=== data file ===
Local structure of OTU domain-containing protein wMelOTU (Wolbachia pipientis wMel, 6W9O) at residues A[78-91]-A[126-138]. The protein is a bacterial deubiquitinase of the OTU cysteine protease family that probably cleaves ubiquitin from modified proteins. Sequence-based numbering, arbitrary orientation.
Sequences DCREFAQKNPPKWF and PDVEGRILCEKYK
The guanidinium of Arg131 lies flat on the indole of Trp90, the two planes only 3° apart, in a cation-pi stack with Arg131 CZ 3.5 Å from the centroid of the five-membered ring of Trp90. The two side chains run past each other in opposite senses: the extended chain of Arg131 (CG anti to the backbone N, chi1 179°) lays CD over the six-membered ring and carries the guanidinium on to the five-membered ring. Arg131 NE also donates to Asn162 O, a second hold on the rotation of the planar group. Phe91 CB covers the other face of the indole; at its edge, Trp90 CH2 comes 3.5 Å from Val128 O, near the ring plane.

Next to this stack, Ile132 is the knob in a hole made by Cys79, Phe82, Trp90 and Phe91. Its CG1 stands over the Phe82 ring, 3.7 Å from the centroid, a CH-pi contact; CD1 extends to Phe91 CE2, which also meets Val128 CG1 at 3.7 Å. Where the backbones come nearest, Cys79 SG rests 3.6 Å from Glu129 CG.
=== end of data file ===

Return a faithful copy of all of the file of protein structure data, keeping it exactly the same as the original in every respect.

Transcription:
Local structure of OTU domain-containing protein wMelOTU (Wolbachia pipientis wMel, 6W9O) at residues A[78-91]-A[126-138]. The protein is a bacterial deubiquitinase of the OTU cysteine protease family that probably cleaves ubiquitin from modified proteins. Sequence-based numbering, arbitrary orientation.
Sequences DCREFAQKNPPKWF and PDVEGRILCEKYK
The guanidinium of Arg131 lies flat on the indole of Trp90, the two planes only 3° apart, in a cation-pi stack with Arg131 CZ 3.5 Å from the centroid of the five-membered ring of Trp90. The two side chains run past each other in opposite senses: the extended chain of Arg131 (CG anti to the backbone N, chi1 179°) lays CD over the six-membered ring and carries the guanidinium on to the five-membered ring. Arg131 NE also donates to Asn162 O, a second hold on the rotation of the planar group. Phe91 CB covers the other face of the indole; at its edge, Trp90 CH2 comes 3.5 Å from Val128 O, near the ring plane.

Next to this stack, Ile132 is the knob in a hole made by Cys79, Phe82, Trp90 and Phe91. Its CG1 stands over the Phe82 ring, 3.7 Å from the centroid, a CH-pi contact; CD1 extends to Phe91 CE2, which also meets Val128 CG1 at 3.7 Å. Where the backbones come nearest, Cys79 SG rests 3.6 Å from Glu129 CG.